Is it a training situation, or perhaps somethign else i dont know about/understand. Any advice would be appreciated.
Hello, Check out the article linked below. Especially read the Come and Drop It sections of the article. You will need something to trade pup - for putting the ball into your hand, and a long leash so that you can reel pup in when needed. https://www.petful.com/behaviors/how-to-teach-a-dog-to-fetch/ Most dogs besides retrievers actually have to be taught to bring the ball all the way back - you are not alone in this. A herding breed will naturally want to chase the ball, but not necessarily feel compelled to bring it to you. My own Border Collie had the same tendency before I taught him to drop it into my hand - so try not to get discouraged and know that it can be taught with a bit of training and practice. When practicing this, since pup will be on a long leash and the training is new, don't teach this at the dog park. Teach it in a calm location. Once pup can do it well in a calm location, practice around distractions in places like regular parks until pup is really good at bringing the ball back all the way. You don't want to have to use the long leash in the dog park because that could cause a fight. Best of luck training, Caitlin Crittenden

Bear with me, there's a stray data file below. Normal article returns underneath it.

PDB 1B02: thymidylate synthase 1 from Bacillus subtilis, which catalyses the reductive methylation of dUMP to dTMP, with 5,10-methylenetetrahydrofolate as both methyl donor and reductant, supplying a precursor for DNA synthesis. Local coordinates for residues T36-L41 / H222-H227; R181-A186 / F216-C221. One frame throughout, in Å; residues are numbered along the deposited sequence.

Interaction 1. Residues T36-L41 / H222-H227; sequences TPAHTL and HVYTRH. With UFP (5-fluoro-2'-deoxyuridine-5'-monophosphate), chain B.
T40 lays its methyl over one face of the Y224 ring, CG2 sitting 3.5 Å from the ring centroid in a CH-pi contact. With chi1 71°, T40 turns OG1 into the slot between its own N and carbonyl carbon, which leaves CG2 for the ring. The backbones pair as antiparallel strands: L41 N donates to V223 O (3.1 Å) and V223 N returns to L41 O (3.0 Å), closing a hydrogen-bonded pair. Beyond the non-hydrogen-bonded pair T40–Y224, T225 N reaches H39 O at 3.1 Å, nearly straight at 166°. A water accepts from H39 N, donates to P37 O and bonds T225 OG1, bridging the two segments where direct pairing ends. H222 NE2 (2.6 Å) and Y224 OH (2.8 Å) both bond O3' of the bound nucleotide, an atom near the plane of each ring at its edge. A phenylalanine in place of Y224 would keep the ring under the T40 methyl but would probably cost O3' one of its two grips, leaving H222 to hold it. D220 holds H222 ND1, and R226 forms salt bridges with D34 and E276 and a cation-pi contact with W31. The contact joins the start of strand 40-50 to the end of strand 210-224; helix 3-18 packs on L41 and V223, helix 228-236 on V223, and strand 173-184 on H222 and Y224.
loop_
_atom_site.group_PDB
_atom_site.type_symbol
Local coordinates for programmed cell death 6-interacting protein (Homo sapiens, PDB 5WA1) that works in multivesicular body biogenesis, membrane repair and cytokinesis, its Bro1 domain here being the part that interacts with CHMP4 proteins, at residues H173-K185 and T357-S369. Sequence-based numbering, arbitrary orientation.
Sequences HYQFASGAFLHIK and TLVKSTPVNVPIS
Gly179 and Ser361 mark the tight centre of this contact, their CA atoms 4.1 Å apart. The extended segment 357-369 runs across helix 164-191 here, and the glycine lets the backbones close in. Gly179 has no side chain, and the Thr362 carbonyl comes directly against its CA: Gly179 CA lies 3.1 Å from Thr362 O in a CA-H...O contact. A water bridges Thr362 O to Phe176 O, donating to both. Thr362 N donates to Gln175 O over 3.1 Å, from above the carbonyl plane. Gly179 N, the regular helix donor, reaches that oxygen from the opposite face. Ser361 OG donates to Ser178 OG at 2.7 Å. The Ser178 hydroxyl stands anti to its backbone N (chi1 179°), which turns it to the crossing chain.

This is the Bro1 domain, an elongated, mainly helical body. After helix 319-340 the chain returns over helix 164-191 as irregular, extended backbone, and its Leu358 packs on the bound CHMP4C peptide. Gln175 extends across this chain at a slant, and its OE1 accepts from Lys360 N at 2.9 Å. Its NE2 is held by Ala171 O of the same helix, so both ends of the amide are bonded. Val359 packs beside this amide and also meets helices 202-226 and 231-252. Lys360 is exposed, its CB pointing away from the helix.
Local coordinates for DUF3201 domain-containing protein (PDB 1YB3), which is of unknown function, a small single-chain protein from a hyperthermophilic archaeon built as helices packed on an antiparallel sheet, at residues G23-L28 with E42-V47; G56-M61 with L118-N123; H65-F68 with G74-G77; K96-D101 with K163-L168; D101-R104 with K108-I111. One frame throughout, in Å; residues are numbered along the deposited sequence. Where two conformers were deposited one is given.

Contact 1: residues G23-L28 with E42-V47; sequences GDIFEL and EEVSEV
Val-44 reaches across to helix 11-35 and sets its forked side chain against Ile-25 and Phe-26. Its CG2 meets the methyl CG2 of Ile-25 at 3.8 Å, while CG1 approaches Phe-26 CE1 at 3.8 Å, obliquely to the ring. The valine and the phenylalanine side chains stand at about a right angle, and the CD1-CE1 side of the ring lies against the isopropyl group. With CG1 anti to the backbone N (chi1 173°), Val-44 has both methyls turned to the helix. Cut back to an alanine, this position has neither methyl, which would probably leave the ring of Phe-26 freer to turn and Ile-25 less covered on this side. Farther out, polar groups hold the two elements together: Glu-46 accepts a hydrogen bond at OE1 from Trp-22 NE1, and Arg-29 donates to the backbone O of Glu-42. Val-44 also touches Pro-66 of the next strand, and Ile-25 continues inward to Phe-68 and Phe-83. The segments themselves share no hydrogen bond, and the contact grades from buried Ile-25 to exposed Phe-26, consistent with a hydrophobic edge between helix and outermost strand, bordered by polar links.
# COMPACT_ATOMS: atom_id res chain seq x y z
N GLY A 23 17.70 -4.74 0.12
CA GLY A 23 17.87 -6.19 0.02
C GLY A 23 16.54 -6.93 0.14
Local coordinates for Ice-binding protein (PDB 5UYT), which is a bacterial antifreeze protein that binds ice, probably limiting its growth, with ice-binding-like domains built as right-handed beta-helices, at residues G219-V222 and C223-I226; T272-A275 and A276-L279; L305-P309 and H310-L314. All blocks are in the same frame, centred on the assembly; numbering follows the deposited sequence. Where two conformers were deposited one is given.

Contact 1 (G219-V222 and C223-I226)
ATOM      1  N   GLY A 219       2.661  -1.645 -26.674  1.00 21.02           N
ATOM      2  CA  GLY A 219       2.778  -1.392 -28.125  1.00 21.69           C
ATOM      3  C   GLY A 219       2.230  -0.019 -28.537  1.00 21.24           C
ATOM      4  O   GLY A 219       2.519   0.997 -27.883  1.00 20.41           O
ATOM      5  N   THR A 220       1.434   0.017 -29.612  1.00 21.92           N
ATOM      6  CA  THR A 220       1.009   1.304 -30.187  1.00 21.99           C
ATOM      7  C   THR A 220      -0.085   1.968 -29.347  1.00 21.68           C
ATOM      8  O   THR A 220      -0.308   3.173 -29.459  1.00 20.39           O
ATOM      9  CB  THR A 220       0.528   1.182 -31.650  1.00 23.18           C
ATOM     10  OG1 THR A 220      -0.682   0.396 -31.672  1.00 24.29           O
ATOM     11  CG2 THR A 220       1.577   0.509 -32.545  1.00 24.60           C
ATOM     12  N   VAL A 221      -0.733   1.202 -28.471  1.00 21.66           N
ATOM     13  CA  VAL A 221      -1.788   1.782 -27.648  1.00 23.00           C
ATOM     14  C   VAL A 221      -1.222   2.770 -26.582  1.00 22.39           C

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I would like to know how to train him from pooing and weeing inside the house and to also train him to poo in the same spot in the backyard please. Thankyou 🙂